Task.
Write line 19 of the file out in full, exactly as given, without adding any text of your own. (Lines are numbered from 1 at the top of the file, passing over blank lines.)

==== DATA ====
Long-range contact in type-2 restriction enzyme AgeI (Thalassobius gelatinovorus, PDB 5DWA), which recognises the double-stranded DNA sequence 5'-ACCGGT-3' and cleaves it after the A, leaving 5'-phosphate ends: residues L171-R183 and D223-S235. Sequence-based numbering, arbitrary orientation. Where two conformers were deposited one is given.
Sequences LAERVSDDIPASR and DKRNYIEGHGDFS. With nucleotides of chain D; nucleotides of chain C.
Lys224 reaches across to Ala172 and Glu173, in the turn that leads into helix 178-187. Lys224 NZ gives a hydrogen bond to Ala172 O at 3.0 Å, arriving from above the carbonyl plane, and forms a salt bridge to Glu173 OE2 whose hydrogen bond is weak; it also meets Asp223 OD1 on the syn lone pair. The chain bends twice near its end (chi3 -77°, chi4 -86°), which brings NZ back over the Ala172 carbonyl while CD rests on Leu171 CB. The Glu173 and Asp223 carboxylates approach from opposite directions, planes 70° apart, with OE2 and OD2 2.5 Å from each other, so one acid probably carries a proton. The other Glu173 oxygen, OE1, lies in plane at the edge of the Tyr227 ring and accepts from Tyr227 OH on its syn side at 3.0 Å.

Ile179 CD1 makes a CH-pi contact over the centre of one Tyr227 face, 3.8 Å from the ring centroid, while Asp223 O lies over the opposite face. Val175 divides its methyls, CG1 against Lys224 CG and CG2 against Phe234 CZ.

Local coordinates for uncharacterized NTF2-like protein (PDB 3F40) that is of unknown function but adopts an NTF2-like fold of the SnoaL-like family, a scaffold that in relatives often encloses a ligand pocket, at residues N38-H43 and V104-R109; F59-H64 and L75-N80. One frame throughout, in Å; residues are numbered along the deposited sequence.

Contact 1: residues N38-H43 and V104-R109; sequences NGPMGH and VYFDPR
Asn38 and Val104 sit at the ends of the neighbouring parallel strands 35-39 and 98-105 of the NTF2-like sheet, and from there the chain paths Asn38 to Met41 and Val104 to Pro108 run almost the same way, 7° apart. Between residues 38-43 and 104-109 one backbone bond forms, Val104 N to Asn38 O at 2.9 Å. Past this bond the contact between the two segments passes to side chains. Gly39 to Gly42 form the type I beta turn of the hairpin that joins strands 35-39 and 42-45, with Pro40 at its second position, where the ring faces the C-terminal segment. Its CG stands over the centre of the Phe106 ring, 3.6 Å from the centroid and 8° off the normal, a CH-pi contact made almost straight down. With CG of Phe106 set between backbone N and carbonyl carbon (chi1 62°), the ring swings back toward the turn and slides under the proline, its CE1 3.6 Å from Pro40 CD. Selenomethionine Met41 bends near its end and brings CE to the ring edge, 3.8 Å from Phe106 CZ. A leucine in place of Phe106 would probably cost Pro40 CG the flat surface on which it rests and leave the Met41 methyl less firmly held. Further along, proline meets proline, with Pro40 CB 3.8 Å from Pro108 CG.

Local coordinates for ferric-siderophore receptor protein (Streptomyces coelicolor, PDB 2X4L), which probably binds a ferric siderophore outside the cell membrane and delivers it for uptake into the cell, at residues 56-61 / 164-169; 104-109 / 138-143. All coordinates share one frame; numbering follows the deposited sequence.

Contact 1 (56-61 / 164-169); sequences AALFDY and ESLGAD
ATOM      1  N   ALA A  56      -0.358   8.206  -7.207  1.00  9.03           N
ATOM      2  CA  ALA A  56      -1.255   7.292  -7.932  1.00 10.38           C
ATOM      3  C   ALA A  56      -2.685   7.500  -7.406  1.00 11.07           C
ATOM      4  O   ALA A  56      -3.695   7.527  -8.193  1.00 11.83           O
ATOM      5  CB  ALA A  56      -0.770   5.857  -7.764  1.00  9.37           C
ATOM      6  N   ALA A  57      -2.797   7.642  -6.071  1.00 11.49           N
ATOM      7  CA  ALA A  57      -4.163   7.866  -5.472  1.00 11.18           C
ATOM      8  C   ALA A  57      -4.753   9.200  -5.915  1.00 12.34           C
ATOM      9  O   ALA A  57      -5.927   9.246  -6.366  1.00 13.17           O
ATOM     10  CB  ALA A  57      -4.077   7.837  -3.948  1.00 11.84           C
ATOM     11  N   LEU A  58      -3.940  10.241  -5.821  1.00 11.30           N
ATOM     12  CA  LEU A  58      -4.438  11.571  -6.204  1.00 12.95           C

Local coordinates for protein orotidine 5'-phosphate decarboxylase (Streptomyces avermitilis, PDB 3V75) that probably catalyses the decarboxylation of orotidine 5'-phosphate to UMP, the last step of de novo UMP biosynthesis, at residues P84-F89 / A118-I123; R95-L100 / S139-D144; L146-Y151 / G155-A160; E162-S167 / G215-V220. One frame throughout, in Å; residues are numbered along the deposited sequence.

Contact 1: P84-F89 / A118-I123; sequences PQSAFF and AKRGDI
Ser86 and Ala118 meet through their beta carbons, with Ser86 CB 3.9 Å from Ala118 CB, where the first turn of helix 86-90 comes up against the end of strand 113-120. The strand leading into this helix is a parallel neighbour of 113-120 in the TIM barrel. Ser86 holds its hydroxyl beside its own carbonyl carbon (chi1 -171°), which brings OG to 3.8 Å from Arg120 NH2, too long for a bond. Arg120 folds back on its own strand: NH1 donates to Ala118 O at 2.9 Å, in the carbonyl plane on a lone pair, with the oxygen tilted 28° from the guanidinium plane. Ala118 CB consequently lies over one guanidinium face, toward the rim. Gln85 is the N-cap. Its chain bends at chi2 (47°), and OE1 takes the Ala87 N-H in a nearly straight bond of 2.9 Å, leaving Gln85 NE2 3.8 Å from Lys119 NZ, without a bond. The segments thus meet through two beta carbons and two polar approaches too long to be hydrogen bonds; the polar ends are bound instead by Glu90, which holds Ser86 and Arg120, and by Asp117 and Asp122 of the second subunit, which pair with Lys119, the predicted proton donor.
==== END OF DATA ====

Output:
ATOM     10  CB  ALA A  57      -4.077   7.837  -3.948  1.00 11.84           C